<B>Tactical Animal: Round One</b>
Oct 2012 04

Tactical Animal: Round One

Posted In Blog,Politics

by ChrisSick

Mitt Romney loves Big Bird. He likes coal. He doesn’t like expensive things. They hurt families.

This is what passes for substance in a Presidential debate. By the fifteen minute mark I felt as bored and listless as President Obama looked, and was mostly focused on trying to figure out what drugs he was taking and pondering how hard it would be to acquire some for myself, because by the half hour mark I was clearly more upset with how poorly he was doing in the debate than he was.

If you want the conventional wisdom take you’ll be seeing over the course of the next seven days before the VP debate takes place on October 11, it can be boiled down to Mitt Romney won and Jim Lehrer should’ve just stayed the hell home.

Every time the President smiled while Romney was speaking, it was because Lehrer was making a “talks too goddamn much” sign with his hands while slugging back from the flask he had in his jacket pocket. It was a pretty embarrassing show for everyone involved, honestly, except for Mitt Romney, who has no shame.

It only took fifteen minutes into the debate for Governor Romney to reverse himself completely on his tax policy. When pressed on the analysis by the non-partisan Tax Policy Center that says he couldn’t possibly implement his proposed 20% tax cut and not add $5 trillion to the deficit without increasing taxes on the middle class by closed deductions he happily pointed out that he has studies that show otherwise. And the President has studies. We all have studies, but Mitt Romney likes JOBS.

It was a stunning display of politics in a post-partisan era and Obama seemed slow to respond to it. Analysis from Jon Lovett (no, not that one) at The Atlantic sums it up well:

“In many ways, this election is a referendum on whether or not Mitt Romney’s kind of politics is effective. People can argue about the president’s policies, but he has always been honest about our fiscal situation; he has always been honest about gimmicks — whether it was cutting earmarks four years ago or cutting PBS today — which will do almost nothing to lower our debt. Mitt Romney believes he can get by without the numbers adding up. He can be for deficit reduction while being against cutting taxes, entitlements, and military spending. He can promise more education funding to some audiences; more NASA funding to Florida; more health-care funding to seniors; and ‘Oh by the way, I won’t accept any deal that raises even meager revenues when compared to budget cuts.’ It’s BS. It’s nonsense. It’s obviously not true. But he has not only embraced this idea, he’s embraced its cheerleader in the Congress, Paul Ryan.

So anyway, that’s frustrating.”

By the halfway mark the President was finally beginning to wake up, successfully laying traps for Romney that put him on record supporting Medicare vouchers, saw him stumbling through a populist style attack on big banks, and trying to explain away Romneycare/Obamacare, which one of the advisors who helped draft the two laws says “it’s the same fucking bill.”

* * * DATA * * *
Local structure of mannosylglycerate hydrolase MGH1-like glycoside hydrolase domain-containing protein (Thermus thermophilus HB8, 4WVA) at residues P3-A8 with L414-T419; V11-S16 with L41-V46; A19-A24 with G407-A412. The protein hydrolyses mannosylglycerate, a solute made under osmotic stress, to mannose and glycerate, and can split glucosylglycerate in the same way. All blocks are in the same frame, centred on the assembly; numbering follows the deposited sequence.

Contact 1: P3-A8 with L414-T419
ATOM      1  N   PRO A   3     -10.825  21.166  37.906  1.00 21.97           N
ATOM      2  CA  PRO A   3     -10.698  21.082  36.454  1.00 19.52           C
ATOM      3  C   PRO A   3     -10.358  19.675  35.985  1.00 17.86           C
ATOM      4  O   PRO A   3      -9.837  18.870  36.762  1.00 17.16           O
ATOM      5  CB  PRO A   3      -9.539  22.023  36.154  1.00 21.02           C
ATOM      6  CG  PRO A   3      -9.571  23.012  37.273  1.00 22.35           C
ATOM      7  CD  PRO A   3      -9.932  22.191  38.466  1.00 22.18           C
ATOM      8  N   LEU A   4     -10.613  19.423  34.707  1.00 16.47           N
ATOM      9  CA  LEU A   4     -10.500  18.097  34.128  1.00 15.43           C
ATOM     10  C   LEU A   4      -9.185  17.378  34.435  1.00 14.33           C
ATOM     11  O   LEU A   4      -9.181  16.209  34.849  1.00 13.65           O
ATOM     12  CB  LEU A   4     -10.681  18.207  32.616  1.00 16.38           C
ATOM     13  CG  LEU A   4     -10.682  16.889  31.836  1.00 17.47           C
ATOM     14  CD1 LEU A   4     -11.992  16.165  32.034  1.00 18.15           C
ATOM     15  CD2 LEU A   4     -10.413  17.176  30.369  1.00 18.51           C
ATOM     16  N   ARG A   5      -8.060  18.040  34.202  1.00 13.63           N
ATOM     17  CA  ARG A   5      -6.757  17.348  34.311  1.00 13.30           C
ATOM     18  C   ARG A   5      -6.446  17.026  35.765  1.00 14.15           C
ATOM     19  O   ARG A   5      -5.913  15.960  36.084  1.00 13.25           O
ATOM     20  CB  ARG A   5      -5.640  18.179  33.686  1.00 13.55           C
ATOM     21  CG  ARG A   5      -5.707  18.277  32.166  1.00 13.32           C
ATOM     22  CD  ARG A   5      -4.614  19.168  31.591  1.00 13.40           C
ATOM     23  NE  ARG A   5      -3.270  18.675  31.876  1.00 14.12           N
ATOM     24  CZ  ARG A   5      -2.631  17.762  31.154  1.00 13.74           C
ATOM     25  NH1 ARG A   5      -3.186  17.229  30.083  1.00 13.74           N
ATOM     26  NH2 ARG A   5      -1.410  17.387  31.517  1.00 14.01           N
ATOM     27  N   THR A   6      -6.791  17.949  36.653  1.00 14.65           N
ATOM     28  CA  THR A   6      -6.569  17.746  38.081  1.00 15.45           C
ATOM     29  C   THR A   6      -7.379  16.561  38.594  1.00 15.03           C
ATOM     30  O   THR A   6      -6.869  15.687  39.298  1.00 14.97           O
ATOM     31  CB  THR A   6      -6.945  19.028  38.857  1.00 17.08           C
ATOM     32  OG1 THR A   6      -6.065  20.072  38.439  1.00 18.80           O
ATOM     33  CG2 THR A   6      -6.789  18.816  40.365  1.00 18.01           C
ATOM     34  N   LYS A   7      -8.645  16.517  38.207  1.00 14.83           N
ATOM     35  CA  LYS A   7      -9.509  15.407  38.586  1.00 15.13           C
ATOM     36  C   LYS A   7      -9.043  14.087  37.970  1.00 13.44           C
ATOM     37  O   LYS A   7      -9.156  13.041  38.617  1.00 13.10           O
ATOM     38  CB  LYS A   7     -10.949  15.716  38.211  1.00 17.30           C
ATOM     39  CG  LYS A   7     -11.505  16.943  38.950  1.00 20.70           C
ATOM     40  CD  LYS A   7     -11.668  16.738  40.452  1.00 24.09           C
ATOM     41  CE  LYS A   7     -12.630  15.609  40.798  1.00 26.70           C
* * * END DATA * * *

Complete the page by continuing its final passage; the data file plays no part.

But Obama continually failed to capitalize on these attacks and build any momentum. By 9:50 PM EST, it was clear to most people that Obama wasn’t going to pull this one out, despite getting a few good jabs in. Republicans, of course, had been claiming victory for at least thirty minutes by that point. One thing Republicans aren’t shy about, it’s claiming victory.

Romney wandered into a few traps that will work well for future Obama ad-buys, and spawned at least one new Twitter account (@FiredBigBird), but he did his job reasonably well, and kept the President listless and defensive. I found myself not being sold by Obama’s liberal ideals that I already agree with.

From Jon Lovett, again, an instructive bit to the secret of Mitt Romney’s success:

“Though I forgot about this from the primaries: Mitt Romney’s skill in debates is speaking with great conviction about matters on which he’s held like seven positions. He’s no longer cutting taxes? Come on. He didn’t propose tax breaks for the wealthy? But he says it like he’s actually taking offense. It’s stunning.”

And that is exactly what made him so successful tonight. This is the brand-new-and-improved Mitt Romney, the reboot that finally actually took. For the first time since the last time, Mitt Romney finally got his chance to introduce himself to the American people without any media bias bullshit. This was Romney unfiltered, and he would not be denied by some bullshit moderator.

Romney talked about the things he likes (coal!) and the things he loves (Big Bird!), instead of accusing Obama of being a secret Muslim socialist. He was hopeful, upbeat, and present in a way Obama just couldn’t be bothered to be. Hell, even the campaign email I just got from Obama was subjected with a sad-ass “hey.” As in “hey, buddy, you still with me?”

So round one goes to Romney. What to watch for over the next few days:

* Will the Right excoriate their guy deviating from party orthodoxy, or be too busy taking victory laps now that Romney’s finally won one to notice?

* The polls were narrowing earlier in the week, expect them to narrow even more after the President’s poor debate performance. Will the Right finally start to believe in polling again, provided they show their guy has a lead?

* How fast and how many attack ads will the candidates various positions spawn over the next seven days alone?

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